Volume 3 Supplement 1

11th International Symposium on the Cells of the Hepatic Sinusoid and their Relation to Other Cells

Open Access

3-D structure of extracellular matrix regulates gene expression in cultured hepatic stellate cells to induce process elongation

  • Mitsuru Sato1Email author,
  • Takeya Sato1,
  • Naosuke Kojima1,
  • Katsuyuki Imai1,
  • Nobuyo Higashi1,
  • Da-Ren Wang1 and
  • Haruki Senoo1
Comparative Hepatology20043(Suppl 1):S4

DOI: 10.1186/1476-5926-2-S1-S4

Published: 14 January 2004

Abstract

HSCs showed myofibroblast-like shapes when cultured on polystyrene surface or on type I collagen-coated surface, whereas HSCs cultured on type I collagen gel were induced to elongate cellular processes, suggesting that HSCs recognize 3-D structure of extracellular type I collagen fibrils and change their morphology and function. In this study we examined the differentially regulated gene expression by extracellular matrix (ECM) components by PCR-differential display (PCR-DD) analysis followed by cloning and FASTA homology search, and identified the mRNA species as a transcription factor SP1, breast cancer resistant protein (BCRP), dystonin, and KAP3B. Regulation of dystonin and KAP3B expression was confirmed by RT-PCR analysis. Thus, cell surface-binding to extracellular interstitial collagen may trigger intracellular signaling and alteration in gene expression, and HSCs not only produce various ECM components but also change their morphology and gene expression in response to ECM components adhering to the cells.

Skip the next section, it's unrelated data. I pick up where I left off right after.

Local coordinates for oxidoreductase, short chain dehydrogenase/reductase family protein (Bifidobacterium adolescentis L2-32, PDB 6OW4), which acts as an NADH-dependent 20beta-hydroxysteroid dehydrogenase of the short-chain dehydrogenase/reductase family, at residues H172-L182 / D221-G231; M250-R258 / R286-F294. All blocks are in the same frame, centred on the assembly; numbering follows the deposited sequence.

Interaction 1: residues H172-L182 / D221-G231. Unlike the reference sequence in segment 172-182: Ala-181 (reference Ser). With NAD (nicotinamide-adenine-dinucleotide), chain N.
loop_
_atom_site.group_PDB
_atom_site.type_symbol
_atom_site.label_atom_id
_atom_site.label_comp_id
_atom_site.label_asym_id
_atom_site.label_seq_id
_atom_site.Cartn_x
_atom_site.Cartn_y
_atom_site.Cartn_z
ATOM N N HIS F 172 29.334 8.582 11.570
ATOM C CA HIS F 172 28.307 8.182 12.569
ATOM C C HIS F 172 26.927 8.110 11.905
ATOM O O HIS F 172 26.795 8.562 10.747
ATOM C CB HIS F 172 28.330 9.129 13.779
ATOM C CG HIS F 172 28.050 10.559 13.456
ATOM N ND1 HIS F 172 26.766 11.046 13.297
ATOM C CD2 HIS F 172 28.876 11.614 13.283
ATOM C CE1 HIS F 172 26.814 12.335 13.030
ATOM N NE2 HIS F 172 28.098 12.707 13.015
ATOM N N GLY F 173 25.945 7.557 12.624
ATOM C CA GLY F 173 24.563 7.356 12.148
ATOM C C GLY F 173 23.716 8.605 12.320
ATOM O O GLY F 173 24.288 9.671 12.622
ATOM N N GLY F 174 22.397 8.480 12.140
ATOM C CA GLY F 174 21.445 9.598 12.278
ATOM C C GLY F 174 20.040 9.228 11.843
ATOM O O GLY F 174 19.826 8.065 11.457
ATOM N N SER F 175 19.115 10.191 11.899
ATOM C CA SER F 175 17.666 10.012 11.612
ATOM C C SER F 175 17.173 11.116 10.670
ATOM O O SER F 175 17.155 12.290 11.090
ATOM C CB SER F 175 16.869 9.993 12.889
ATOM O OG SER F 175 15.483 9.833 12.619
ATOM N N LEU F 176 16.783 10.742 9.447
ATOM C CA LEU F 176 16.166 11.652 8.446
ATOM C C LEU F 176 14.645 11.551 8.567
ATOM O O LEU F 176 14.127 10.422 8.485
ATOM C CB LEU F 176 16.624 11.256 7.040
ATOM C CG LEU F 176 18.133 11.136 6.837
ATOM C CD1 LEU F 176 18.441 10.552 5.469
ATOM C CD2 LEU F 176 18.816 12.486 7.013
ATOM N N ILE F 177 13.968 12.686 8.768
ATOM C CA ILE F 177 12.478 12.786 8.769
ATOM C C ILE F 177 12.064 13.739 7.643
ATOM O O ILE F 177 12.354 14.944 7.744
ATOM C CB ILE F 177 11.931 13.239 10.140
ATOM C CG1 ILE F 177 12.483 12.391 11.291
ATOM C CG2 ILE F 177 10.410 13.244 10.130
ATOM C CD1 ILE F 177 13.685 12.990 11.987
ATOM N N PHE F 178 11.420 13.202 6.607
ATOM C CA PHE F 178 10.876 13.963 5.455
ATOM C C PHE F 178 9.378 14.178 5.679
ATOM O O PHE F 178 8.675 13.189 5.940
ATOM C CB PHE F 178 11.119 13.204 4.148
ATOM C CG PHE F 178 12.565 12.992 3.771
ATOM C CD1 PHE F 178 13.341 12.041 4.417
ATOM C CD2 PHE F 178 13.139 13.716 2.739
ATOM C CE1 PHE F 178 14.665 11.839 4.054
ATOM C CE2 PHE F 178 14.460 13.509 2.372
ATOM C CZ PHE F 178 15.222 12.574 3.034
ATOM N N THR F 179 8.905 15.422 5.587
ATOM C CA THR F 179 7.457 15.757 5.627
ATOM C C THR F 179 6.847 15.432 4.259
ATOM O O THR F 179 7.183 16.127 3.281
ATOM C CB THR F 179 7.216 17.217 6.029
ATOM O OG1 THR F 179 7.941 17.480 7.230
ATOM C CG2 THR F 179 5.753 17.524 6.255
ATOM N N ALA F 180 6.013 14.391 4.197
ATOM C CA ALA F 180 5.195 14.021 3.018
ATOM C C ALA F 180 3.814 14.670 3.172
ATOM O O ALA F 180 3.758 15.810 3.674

Introduction

Hepatic stellate cells (HSCs) located between endothelial cells and parenchymal cells have been found to extend long processes and surround hepatic sinusoids in vivo [1]. HSCs are, however, altered to myofibroblast-like phenotype after isolation and repeated subculture using ordinary polystyrene culture dishes [2, 3]. We have shown that HSCs cultured using type I collagen gel as a substratum exhibit an in vivo morphology with long cellular processes [35], suggesting the regulation of HSC morphology and function by extracellular matrix (ECM) components in the perisinusoidal space of Disse. However, little is known about what function is regulated by ECM components in HSCs.

Techniques based on PCR-DD analysis are useful for comparing differences in gene expression between cell populations. In this study we used PCR-DD approaches to identify and clone differentially expressed genes regulated by ECM components in cultured HSCs.

Methods

HSCs were isolated and subcultured in DMEM containing 10% FBS. To examine the effects of ECM components on cell morphology and gene expression, HSCs were cultured on polystyrene surface, on or in type I collagen gel, and on Matrigel. For RT-PCR and PCR-DD analyses, total RNA was isolated from each HSC culture, reverse transcribed. For PCR-DD analysis, the 1st strand cDNA was amplified by PCR using arbitrary primer sets (Clontech) in the presence of [alpha-33P]dATP. The PCR products derived from differentially expressed mRNAs were identified after electrophoresis and autoradiography, and the mRNA species were verified by cloning, sequencing, and FASTA data base search. Expression of the identified mRNAs and the regulation by ECM were confirmed by RT-PCR analysis.

Results and Discussion